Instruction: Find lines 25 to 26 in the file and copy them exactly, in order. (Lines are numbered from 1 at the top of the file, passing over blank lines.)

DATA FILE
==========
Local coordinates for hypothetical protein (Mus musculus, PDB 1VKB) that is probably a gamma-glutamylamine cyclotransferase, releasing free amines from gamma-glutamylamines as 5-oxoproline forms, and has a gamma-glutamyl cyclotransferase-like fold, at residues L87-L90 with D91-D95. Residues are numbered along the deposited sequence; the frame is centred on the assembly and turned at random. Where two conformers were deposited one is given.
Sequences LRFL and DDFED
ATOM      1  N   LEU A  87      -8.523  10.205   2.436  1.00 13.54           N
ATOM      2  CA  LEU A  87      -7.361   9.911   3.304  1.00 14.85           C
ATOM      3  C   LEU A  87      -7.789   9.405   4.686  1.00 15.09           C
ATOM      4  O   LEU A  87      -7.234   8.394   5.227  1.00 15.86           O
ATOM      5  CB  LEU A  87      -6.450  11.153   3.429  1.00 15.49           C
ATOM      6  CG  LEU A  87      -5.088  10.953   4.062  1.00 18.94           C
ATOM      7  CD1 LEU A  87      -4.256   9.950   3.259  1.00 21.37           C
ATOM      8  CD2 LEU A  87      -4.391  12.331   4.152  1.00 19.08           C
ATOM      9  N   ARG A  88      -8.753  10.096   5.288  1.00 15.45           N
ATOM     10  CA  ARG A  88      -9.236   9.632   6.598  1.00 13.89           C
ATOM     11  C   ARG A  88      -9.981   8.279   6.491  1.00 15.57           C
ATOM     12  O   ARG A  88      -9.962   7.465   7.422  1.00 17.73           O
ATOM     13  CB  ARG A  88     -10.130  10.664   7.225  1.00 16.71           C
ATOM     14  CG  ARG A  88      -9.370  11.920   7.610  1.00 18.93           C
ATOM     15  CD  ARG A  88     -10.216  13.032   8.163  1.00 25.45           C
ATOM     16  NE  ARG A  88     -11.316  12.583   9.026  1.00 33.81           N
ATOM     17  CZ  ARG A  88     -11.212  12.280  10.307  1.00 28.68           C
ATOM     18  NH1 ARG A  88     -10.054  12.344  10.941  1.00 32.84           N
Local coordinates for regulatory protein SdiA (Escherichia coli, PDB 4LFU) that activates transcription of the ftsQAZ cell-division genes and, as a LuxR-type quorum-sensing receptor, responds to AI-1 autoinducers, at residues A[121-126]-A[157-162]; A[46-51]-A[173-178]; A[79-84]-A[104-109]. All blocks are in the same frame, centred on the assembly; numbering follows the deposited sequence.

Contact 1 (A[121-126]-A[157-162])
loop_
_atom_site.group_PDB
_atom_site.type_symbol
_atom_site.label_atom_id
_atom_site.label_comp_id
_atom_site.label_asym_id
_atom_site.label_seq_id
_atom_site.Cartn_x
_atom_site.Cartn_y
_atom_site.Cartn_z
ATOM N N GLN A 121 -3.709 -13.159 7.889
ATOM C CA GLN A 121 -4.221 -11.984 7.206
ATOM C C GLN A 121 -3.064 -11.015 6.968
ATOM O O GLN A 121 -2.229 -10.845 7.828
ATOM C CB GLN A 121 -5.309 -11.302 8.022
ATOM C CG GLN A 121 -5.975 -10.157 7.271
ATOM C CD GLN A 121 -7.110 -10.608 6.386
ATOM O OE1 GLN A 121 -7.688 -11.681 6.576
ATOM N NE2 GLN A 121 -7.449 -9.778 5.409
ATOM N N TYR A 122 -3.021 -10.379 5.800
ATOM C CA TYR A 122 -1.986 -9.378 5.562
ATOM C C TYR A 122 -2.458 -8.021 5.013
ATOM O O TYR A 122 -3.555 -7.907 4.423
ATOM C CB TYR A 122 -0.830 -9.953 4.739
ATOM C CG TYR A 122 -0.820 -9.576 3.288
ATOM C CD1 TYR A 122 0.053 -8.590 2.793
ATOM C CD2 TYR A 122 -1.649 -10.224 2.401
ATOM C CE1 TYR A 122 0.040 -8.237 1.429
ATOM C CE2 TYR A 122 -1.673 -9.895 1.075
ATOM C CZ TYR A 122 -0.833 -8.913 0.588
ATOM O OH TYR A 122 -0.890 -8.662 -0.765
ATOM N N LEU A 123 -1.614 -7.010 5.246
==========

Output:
_atom_site.type_symbol
_atom_site.label_atom_id